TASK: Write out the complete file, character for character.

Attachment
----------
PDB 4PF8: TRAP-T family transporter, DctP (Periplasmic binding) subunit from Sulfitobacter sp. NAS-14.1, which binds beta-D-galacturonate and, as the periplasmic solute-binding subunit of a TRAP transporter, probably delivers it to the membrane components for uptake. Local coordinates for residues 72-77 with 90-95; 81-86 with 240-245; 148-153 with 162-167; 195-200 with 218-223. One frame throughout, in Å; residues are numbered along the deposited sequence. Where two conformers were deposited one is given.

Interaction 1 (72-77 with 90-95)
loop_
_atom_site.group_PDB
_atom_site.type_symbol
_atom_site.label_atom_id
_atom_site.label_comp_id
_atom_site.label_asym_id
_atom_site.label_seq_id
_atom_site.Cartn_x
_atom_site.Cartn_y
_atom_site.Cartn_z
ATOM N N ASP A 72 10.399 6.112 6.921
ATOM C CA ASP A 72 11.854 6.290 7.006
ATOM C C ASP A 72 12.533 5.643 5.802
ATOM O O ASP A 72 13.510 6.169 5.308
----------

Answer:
PDB 4PF8: TRAP-T family transporter, DctP (Periplasmic binding) subunit from Sulfitobacter sp. NAS-14.1, which binds beta-D-galacturonate and, as the periplasmic solute-binding subunit of a TRAP transporter, probably delivers it to the membrane components for uptake. Local coordinates for residues 72-77 with 90-95; 81-86 with 240-245; 148-153 with 162-167; 195-200 with 218-223. One frame throughout, in Å; residues are numbered along the deposited sequence. Where two conformers were deposited one is given.

Interaction 1 (72-77 with 90-95)
loop_
_atom_site.group_PDB
_atom_site.type_symbol
_atom_site.label_atom_id
_atom_site.label_comp_id
_atom_site.label_asym_id
_atom_site.label_seq_id
_atom_site.Cartn_x
_atom_site.Cartn_y
_atom_site.Cartn_z
ATOM N N ASP A 72 10.399 6.112 6.921
ATOM C CA ASP A 72 11.854 6.290 7.006
ATOM C C ASP A 72 12.533 5.643 5.802
ATOM O O ASP A 72 13.510 6.169 5.308